Whether from the collective voice of the people or perhaps just from a representative spokesperson of Israel there comes this response, “With what shall I come before the Lord, and bow myself before God on high? Shall I come before him with burnt offerings, with calves a year old? Will the Lord be pleased with thousands of rams, with ten thousand rivers of oil? Shall I give my firstborn for my transgression, the fruit of my body for the sin of my soul?”
In traditional dramatic fashion, the response of the defendant goes way overboard, to the point of ridiculous. With what shall I come before the Lord is their response. How can I show you that I am faithful, God? Shall I come with burnt offerings, or a year old calf?
That’s an expected response. That makes sense. That’s what the people have done in the past, and we can do it again. But they don’t stop. … Would you be pleased with thousands of rams? Still not out of the question, but a step beyond expected reality. … Would you be pleased with ten thousand rivers of oil? Now we’ve gone beyond what could actually even happen. Now we’re just insulting God. But again, we don’t stop. … What about my firstborn child – would that be enough to forgive me of my sin?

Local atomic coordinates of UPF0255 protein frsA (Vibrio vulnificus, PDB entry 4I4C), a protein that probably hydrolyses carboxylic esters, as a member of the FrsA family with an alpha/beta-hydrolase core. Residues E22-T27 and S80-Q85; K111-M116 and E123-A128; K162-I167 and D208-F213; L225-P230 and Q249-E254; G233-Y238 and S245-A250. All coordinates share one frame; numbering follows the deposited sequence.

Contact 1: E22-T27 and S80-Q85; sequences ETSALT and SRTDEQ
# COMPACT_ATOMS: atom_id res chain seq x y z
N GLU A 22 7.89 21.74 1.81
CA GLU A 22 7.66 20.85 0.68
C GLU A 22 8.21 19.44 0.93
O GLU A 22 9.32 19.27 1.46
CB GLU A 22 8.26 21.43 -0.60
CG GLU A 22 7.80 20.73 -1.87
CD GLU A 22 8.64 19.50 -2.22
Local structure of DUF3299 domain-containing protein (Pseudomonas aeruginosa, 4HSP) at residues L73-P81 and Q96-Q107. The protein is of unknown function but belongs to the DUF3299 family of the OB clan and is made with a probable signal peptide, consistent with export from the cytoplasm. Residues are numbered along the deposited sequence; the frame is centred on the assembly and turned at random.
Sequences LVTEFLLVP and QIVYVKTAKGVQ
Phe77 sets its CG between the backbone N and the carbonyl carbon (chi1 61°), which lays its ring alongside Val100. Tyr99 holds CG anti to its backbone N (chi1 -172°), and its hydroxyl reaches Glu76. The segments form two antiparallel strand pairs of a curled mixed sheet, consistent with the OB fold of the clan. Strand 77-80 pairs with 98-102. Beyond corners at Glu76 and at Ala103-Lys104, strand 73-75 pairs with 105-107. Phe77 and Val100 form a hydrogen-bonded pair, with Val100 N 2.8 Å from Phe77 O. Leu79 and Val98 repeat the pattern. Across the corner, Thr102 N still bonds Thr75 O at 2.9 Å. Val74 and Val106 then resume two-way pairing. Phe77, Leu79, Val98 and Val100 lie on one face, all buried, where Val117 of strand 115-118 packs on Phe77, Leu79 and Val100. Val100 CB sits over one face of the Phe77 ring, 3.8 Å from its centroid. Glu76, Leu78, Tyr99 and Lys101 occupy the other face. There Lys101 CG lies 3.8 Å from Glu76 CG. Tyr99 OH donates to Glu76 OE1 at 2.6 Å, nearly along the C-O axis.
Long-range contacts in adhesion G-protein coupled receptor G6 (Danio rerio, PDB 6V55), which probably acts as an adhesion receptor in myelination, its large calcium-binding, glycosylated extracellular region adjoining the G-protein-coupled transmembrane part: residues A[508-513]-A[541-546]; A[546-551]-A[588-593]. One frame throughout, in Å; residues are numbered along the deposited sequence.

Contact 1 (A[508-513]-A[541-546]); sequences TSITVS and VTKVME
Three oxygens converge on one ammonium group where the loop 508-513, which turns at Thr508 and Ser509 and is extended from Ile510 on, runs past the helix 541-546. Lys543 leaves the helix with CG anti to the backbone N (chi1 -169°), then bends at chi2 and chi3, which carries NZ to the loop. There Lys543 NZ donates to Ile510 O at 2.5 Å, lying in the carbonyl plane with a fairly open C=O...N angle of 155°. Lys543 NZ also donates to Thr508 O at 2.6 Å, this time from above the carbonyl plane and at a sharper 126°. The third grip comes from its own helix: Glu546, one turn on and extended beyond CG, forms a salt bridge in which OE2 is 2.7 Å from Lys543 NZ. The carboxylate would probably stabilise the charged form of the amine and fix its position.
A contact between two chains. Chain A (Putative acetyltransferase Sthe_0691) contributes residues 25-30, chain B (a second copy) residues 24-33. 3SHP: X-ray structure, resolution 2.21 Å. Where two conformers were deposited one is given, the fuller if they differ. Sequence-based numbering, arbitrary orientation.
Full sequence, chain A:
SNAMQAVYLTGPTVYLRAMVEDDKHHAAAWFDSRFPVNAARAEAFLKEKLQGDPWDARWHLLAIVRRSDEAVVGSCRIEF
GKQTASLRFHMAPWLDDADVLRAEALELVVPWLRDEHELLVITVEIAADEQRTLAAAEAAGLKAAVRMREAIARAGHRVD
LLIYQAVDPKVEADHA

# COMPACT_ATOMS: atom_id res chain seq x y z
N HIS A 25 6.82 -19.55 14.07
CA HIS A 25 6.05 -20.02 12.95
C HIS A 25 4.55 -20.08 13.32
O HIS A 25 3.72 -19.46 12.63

The response of the people “reinforces the pattern of showy religiosity that Micah has already condemned [in earlier chapters].”[i] They are taking a page out of the religious books of others deities of the time. If we offer the right sacrifice, will we be in right relationship with God? They have become over religious – focusing too much on the expectations of false gods – who care more about “correct worship” and nothing about “right relationship.” The people Israel have lost sight of how God has called us to live in relationship with God and with the rest of creation.
So the Judge steps back in – Micah, acting as the voice of reason and the mediator between the people and God, speaks. Like any good prophet, Micah speaks on behalf the Lord, “The Lord has told you, O Mortal (meaning all of humanity) what is good; what does the Lord require of you but to do justice, to love mercy, and to walk humbly with your God?”
The Lord has spoken … like Jesus summing up the Ten Commandments, Micah echoes to Decalogue. Have no other Gods – love the Lord your God – walk humbly with God. Listen for God’s voice; do not think yourself more important than the creator.